The climb started with a 30-mile trek from the highway to base camp and the group had mules help carry the packs to camp. Jubin insisted on carrying the two Louisville Sluggers that Tim Hudson used in a game that would make the cross (baseball bats making the cross are the Hudson Family Foundation’s symbol) at the summit. The group then spent 15 days on the mountain and the journey itself was epic and had its share of struggles.
 
At 19,500 feet, Jubin’s tentmate showed signs of cerebral edema (the swelling of the brain). They had to climb the man down 1,500 feet to get to a point where a helicopter could evacuate him. This came after being stuck in a storm on the mountain for three days.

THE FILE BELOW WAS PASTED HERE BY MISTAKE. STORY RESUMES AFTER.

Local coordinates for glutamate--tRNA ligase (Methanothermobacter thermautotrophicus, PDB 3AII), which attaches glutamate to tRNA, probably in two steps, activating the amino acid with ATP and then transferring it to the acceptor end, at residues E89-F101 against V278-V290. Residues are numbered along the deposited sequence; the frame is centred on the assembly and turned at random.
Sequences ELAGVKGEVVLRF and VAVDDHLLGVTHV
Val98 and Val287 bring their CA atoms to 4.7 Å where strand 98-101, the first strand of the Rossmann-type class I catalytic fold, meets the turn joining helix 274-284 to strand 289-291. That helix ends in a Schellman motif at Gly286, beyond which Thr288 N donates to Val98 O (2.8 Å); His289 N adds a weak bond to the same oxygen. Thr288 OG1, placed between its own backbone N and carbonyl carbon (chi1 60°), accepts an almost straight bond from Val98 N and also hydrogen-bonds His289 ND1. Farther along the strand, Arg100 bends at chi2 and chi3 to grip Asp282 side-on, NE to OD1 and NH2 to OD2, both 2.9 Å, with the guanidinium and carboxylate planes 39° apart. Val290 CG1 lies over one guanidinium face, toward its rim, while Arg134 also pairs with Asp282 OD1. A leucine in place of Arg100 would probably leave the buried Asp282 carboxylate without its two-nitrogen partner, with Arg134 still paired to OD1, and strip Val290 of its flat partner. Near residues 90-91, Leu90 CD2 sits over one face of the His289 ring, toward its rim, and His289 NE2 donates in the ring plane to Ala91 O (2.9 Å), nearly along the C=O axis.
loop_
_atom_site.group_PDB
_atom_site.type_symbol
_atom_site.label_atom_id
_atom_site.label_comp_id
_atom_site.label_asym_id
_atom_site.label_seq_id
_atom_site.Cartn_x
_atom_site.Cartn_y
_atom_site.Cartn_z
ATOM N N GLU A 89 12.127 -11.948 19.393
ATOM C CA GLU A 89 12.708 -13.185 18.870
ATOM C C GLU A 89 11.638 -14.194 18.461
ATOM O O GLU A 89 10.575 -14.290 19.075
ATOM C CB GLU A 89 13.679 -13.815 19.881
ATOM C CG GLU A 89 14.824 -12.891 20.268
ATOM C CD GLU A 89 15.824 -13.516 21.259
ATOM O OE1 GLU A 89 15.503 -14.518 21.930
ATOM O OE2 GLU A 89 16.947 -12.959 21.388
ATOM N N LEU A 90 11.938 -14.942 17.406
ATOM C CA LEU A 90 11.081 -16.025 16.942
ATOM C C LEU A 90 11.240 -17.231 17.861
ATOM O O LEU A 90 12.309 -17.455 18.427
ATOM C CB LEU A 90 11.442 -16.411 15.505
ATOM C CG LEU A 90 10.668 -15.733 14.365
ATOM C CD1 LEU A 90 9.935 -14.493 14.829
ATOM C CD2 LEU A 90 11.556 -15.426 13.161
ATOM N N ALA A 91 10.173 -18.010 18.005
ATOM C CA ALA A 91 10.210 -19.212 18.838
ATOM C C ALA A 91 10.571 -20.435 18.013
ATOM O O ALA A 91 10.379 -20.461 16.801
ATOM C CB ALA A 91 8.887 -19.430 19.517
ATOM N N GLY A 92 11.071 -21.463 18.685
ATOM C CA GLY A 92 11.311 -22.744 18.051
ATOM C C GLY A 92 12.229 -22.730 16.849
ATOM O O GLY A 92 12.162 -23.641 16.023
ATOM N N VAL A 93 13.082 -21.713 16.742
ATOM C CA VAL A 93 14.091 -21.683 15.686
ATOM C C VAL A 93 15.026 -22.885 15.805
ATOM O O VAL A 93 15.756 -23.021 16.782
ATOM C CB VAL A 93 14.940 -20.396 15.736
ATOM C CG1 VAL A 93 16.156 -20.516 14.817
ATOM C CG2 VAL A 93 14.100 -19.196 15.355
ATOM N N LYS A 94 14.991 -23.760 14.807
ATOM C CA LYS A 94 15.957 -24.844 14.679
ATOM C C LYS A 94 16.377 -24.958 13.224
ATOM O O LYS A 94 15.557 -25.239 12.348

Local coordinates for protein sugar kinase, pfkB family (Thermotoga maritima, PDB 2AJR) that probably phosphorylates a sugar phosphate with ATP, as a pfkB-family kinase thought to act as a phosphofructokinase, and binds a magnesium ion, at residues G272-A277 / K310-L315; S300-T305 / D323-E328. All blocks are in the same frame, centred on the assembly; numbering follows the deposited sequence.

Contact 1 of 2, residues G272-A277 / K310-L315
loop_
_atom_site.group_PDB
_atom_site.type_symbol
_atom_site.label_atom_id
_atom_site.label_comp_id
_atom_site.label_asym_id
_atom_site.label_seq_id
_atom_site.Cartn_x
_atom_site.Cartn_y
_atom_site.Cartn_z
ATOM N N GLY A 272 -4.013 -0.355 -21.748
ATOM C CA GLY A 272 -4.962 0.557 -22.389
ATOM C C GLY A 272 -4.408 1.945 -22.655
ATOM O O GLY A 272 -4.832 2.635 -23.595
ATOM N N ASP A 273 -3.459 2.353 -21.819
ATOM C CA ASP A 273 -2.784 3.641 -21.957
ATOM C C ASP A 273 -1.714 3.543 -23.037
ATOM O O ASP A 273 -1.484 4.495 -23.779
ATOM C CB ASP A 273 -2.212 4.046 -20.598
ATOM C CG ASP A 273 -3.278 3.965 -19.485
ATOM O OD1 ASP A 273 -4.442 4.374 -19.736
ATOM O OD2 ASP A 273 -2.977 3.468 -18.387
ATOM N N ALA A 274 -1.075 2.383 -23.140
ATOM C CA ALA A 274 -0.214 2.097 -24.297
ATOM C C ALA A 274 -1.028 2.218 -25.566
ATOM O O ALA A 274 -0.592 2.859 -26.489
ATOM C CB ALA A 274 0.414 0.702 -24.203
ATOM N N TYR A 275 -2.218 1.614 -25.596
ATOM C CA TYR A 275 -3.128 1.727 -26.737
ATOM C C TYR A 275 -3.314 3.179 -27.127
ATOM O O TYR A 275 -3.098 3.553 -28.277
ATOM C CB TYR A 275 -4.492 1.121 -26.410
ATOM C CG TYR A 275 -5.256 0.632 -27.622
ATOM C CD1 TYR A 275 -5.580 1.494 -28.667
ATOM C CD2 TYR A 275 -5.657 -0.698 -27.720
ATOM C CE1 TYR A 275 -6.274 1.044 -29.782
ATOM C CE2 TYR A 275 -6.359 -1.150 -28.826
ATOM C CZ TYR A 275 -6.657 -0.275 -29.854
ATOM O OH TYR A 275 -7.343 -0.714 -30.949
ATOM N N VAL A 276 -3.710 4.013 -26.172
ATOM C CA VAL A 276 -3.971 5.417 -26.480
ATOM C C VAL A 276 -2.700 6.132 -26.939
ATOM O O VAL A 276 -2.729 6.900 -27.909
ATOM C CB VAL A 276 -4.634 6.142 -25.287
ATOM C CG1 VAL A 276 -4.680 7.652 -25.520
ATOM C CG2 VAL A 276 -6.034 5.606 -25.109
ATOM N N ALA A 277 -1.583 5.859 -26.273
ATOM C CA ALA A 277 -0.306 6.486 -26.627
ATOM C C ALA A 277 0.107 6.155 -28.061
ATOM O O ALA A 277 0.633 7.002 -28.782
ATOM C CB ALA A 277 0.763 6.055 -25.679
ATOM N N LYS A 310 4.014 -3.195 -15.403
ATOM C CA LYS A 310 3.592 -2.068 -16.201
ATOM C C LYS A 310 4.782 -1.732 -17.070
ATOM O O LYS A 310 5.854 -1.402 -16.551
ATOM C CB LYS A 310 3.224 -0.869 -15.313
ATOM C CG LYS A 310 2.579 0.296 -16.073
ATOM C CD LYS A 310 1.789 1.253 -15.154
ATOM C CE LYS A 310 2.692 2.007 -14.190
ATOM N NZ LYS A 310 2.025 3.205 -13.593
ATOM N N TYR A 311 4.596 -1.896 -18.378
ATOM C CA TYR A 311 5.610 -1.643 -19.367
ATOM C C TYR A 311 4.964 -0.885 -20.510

There is a small window of how long you can stay at certain elevations and it appeared the group’s window to reach the summit was closed.
 
As the group endured the storm, Jubin felt crushed that they would not reach their goal and yet later, when their friend was dealing with major health issues, he was elated to leave the mountain and save their friend.
 
The group saw the climber safely on to the helicopter and made their way back up to their camp at 19,500 feet. The guide told Jubin that they would make their way to the summit the next day.
 
The climb on summit day was 14 hours long. They left camp at 5:30 a.m. and returned at 7:30 p.m. It was 10 hours of climbing up and four hours of climbing down. After each step, each climber was taking between three to five breaths.
 
Part of the group making the summit was a doctor who had attempted to summit the mountain three other times and had come up short each time. He wasn’t going to be denied this time, but after a few minutes at the summit he began to show signs of pulmonary edema, which is what stopped him short on the other attempts.